Here, the Apriori algorithm mentioned above will be explained.

The Apriori algorithm is a typical algorithm that is used in analysis of consumer behavior, and by using this algorithm, it is possible to find a correlation that the frequency that a consumer who purchases disposable diapers will also purchase beer is high. By counting the number of combinations of items that appear in a table of a database, the correlation between data in the database is analyzed.

In the following, the processing by the Apriori algorithm will be explained in detail using a simple sample. For example, in the following, a table such as illustrated in FIG. 4 will be processed. In the example in FIG. 4, each record gives a list of products that were purchased by a consumer, and for example, a customer having a customer ID “3021” purchased beer, edamame, batteries and disposable diapers, and a customer having a customer ID “3022” purchased beef, a shirt and disposable diapers.

From this table, in order to analyze the correlation of the combination of purchased products, the Apriori algorithm executes a count of the item sets. An item set is an arbitrary combination of products purchased by each consumer. For example, {beer, edamame}, {batteries, beef, shirt}, {beer, beef, batteries, disposable diapers} and the like are combinations of arbitrary purchased products. In the Apriori algorithm, a count of item sets having a high frequency of appearance is executed among these combinations. For example, {beer, edamame} appears for customers “3021”, “3023” and “3025”, so this item set has a high frequency of appearance for 3 out of 5 customers, however, {beer, batteries} is an item set having a low frequency of appearance and only appears for customer ID “3021”. The purpose of the Apriori algorithm is to find item sets having a high frequency of appearance.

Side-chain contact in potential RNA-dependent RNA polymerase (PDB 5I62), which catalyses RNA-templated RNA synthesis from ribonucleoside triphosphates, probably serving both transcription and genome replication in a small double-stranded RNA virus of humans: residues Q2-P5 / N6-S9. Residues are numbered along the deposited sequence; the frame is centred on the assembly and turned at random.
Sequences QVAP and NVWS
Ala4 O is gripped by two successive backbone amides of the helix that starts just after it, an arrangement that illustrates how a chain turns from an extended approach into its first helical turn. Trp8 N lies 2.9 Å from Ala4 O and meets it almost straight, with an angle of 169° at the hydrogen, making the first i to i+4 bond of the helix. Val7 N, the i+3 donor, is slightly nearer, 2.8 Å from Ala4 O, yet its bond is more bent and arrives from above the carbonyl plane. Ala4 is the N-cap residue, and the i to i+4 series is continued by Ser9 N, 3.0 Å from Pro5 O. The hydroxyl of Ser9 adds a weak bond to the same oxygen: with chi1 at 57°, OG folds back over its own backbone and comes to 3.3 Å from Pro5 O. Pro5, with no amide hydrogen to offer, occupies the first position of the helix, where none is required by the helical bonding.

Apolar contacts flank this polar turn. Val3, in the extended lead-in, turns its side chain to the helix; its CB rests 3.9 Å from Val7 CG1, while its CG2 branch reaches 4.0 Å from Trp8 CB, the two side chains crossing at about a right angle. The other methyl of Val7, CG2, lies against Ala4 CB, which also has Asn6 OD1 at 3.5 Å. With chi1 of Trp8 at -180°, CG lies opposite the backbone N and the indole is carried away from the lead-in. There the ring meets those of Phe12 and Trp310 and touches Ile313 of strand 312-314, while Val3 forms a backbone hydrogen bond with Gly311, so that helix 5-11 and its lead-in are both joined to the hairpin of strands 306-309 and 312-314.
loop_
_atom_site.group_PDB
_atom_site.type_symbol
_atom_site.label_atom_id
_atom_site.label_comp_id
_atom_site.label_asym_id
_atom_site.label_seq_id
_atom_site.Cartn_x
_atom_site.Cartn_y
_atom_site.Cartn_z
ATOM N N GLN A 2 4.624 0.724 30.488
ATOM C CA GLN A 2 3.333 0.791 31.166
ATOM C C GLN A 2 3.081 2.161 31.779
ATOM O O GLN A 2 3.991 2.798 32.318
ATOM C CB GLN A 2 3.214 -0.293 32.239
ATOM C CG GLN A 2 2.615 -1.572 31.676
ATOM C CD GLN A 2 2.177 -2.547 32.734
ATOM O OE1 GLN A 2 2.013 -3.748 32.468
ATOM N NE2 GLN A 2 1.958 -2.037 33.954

In the Apriori algorithm, in order to find an item set having a high frequency of appearance, the frequency of appearance is counted while increasing the number of items that are included in the item set one at a time. This takes advantage of the characteristic that when the frequency of appearance of the single item {beer} is less, the frequency of appearance of the combination {beer, edamame} also becomes lesser. In the case where the frequency of appearance of the single produce {beer} is high, there is a possibility that the frequency of appearance of {beer, edamame} in which one more item is added will also be high. When the result of counting the frequency of appearance of {beer, edamame} is sufficiently high, there is a similarly good possibility that the frequency of appearance of {beer, edamame, disposable diapers} in which one more item is added will also be high.